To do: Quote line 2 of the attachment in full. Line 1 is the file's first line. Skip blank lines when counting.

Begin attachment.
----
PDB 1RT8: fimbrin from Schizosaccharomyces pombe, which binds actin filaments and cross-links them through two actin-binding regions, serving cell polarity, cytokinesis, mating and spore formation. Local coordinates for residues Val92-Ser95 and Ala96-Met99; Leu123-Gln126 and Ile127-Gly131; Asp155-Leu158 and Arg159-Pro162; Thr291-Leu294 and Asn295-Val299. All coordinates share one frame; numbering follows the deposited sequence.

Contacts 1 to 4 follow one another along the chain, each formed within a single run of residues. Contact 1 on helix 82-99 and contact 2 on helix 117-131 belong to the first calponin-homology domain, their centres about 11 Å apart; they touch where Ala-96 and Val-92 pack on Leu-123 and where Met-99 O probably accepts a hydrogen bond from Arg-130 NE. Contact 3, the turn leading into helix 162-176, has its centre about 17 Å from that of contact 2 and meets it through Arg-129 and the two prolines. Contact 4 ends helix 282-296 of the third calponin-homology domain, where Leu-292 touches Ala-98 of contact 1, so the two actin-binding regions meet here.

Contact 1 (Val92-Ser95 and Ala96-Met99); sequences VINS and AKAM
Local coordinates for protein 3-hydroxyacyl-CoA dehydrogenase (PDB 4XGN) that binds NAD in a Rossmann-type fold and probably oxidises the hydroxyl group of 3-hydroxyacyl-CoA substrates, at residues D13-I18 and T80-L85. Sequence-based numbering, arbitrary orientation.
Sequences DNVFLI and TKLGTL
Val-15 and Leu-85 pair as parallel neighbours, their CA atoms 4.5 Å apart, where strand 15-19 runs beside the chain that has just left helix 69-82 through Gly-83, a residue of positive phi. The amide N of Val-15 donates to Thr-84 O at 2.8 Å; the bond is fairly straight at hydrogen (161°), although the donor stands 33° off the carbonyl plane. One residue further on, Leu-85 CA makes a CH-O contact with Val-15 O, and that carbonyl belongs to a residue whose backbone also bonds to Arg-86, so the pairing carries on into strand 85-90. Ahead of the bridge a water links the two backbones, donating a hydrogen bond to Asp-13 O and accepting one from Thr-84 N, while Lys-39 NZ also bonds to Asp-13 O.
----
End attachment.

Contacts 1 to 4 follow one another along the chain, each formed within a single run of residues. Contact 1 on helix 82-99 and contact 2 on helix 117-131 belong to the first calponin-homology domain, their centres about 11 Å apart; they touch where Ala-96 and Val-92 pack on Leu-123 and where Met-99 O probably accepts a hydrogen bond from Arg-130 NE. Contact 3, the turn leading into helix 162-176, has its centre about 17 Å from that of contact 2 and meets it through Arg-129 and the two prolines. Contact 4 ends helix 282-296 of the third calponin-homology domain, where Leu-292 touches Ala-98 of contact 1, so the two actin-binding regions meet here.